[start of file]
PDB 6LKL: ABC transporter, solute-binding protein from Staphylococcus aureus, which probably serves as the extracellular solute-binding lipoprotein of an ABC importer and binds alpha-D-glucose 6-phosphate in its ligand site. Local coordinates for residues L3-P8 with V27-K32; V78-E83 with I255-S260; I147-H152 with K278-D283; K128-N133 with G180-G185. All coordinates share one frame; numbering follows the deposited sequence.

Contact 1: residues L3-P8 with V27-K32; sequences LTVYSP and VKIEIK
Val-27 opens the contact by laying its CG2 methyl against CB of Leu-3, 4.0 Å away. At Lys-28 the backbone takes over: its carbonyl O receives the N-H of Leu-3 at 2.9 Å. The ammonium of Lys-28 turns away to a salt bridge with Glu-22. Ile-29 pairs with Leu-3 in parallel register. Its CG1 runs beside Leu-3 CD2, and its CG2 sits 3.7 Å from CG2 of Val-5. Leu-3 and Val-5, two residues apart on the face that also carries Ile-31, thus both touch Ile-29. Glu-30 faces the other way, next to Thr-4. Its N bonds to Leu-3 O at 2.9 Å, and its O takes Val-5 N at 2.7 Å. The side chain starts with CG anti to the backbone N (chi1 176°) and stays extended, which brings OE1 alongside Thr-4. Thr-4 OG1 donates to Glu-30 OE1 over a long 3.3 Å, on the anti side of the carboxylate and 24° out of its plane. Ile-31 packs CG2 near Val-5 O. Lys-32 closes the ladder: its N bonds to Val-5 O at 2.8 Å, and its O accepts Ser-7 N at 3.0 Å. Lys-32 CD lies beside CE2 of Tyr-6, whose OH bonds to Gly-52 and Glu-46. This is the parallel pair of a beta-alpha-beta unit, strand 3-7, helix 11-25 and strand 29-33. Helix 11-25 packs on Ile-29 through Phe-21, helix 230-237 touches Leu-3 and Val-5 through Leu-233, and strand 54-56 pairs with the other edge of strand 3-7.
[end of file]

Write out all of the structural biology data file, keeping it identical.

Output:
PDB 6LKL: ABC transporter, solute-binding protein from Staphylococcus aureus, which probably serves as the extracellular solute-binding lipoprotein of an ABC importer and binds alpha-D-glucose 6-phosphate in its ligand site. Local coordinates for residues L3-P8 with V27-K32; V78-E83 with I255-S260; I147-H152 with K278-D283; K128-N133 with G180-G185. All coordinates share one frame; numbering follows the deposited sequence.

Contact 1: residues L3-P8 with V27-K32; sequences LTVYSP and VKIEIK
Val-27 opens the contact by laying its CG2 methyl against CB of Leu-3, 4.0 Å away. At Lys-28 the backbone takes over: its carbonyl O receives the N-H of Leu-3 at 2.9 Å. The ammonium of Lys-28 turns away to a salt bridge with Glu-22. Ile-29 pairs with Leu-3 in parallel register. Its CG1 runs beside Leu-3 CD2, and its CG2 sits 3.7 Å from CG2 of Val-5. Leu-3 and Val-5, two residues apart on the face that also carries Ile-31, thus both touch Ile-29. Glu-30 faces the other way, next to Thr-4. Its N bonds to Leu-3 O at 2.9 Å, and its O takes Val-5 N at 2.7 Å. The side chain starts with CG anti to the backbone N (chi1 176°) and stays extended, which brings OE1 alongside Thr-4. Thr-4 OG1 donates to Glu-30 OE1 over a long 3.3 Å, on the anti side of the carboxylate and 24° out of its plane. Ile-31 packs CG2 near Val-5 O. Lys-32 closes the ladder: its N bonds to Val-5 O at 2.8 Å, and its O accepts Ser-7 N at 3.0 Å. Lys-32 CD lies beside CE2 of Tyr-6, whose OH bonds to Gly-52 and Glu-46. This is the parallel pair of a beta-alpha-beta unit, strand 3-7, helix 11-25 and strand 29-33. Helix 11-25 packs on Ile-29 through Phe-21, helix 230-237 touches Leu-3 and Val-5 through Leu-233, and strand 54-56 pairs with the other edge of strand 3-7.